walkThis book put me in mind of the best books I read as a kid — girls going on kick-ass adventures will never be boring to me (I laugh at the review on Goodreads which says this book lacked a plot; which book did they actually read?). And girls disguised as boys? Also a constant favorite.The book also tackles a lot of challenging things: Native Americans, how we treat people based on appearances, child abuse, murder, women in history, and just…it’s an amazingly layered work.

This story is wonderful in every way — except the wait we now have for book two (it’s the first in a trilogy).

And LOOK at that cover.

What a great reading month! I wonder what I’ll discover in October…I know Vengeance Road by Erin Bowman is first!



Best Horror, 2015

51i1kXkqTSL._SX330_BO1,204,203,200_I need to be better about tooting horns, especially when they are my own! Every year, Ellen Datlow puts together the Best Horror of the Year anthology, and every year, she publishes her long list of stories that she loved. You can read part one here and part two here!

Four of mine are on that list this year:

“And After the Fire, a Still Small Voice,” Sword and Mythos.

“Migratory Patterns of Underground Birds,” Clarkesworld 92

“Pithing Needle,” Clarkesworld 97

“We As One, Trailing Embers,” Beneath Ceaseless Skies #147.

You can read three of them online, and you can buy the fourth, because Sword & Mythos is a splendid collection!

Seven Shimmer stories were also mentioned, so I’m rather pleased the whole way ’round. Thanks, Ellen. (Some day I’m gonna be IN that book! :D)


tbt ponders kidlit


The other night, Beth asked me what I read when I was ten or eleven ish, and I had this instant image of my room back then: twin bed, chaotic floor (lava!), Raggedy Ann and Andy sheets and curtains, pale yellow walls. Me, sprawled on the bed, legs propped on the wall while I read. My bookshelf was small and contained books I’d outgrown but would never get rid of (not even to this day — though I did send Birds in My Drawer to a dear friend and her kidlet, because some things should be passed along).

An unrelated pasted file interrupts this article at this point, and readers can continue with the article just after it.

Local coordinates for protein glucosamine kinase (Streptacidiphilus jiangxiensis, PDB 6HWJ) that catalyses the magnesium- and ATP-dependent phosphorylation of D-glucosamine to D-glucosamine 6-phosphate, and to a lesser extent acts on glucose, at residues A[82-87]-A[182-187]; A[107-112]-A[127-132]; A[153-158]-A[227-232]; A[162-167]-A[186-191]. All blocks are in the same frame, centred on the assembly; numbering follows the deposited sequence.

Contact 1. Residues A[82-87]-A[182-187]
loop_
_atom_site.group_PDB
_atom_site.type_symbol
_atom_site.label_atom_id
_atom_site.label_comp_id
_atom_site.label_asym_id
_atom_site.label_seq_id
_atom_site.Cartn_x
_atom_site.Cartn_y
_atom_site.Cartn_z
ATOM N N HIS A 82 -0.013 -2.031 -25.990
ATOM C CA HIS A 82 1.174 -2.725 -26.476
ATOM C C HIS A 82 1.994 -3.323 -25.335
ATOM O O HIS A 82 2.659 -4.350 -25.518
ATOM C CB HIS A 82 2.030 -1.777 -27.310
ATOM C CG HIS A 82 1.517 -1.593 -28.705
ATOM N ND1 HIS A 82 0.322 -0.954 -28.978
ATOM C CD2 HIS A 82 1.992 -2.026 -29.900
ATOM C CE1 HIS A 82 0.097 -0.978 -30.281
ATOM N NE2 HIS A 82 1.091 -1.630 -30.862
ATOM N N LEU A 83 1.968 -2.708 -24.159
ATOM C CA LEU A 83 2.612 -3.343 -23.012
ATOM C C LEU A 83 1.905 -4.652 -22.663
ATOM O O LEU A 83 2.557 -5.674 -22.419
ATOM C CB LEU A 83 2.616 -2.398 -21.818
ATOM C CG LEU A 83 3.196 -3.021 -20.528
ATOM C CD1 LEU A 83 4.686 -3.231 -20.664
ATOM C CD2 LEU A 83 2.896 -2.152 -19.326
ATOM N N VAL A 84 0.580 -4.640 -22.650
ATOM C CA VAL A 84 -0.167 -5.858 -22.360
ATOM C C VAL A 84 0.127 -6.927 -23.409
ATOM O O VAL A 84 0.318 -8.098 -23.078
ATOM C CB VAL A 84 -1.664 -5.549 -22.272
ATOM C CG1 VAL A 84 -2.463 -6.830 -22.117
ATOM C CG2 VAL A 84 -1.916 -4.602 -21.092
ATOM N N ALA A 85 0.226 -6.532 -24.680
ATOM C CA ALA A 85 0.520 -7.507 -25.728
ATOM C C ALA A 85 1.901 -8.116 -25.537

Books were not something easily come by (we just didn’t have the money — at one elementary book fair, I tried to steal a book because I couldn’t pay for it (and I say tried because of course I was caught)), so whenever I got one, I usually read it to tatters because I kept going back and back. The books that remain from this time show some wear — if you open some of them, pages will pop out. Charlotte’s Web is especially worn — I’ve since bought a new copy, but have also kept the older one, the one I read countless times, not because of some pig, but because of Charlotte, the spider who was a writer. (And this book contains a fair, of course it does — my how my own writing roots begin to show.)

My holy trinity as a kid was The Wizard of Oz, The Lion, the Witch, and the Wardrobe, and Alice’s Adventures in Wonderland. My original copy of Alice did not survive, so well was she read. I loved stories where girls went on adventures — Alice and Dorothy would naturally lead to Nancy Drew, who in turn lead to all those gorgeous Sunfire romances. But first, there was adventure. Island of the Blue Dolphins? Yes, please. Charlie and the Chocolate Factory was fine and brilliant, but I didn’t love how the girls turned into blueberries or vanished into the bowels of the factory until much, much later.

At eleven, I was gifted with my first copies of Tolkien; I loved The Hobbit, but couldn’t wrap my head around Lord of the Rings. I absolutely wanted to load myself into a barrel and float down a river with those hobbits. Around the same time, I also got the boxed-set of Narnia. I have a very specific memory of reading The Voyage of the Dawn Treader in my grandparents’ RV, as we drove across Washington State. I was in the bed above the front seats — feeling like a princess in a tower because I was reading in a moving vehicle.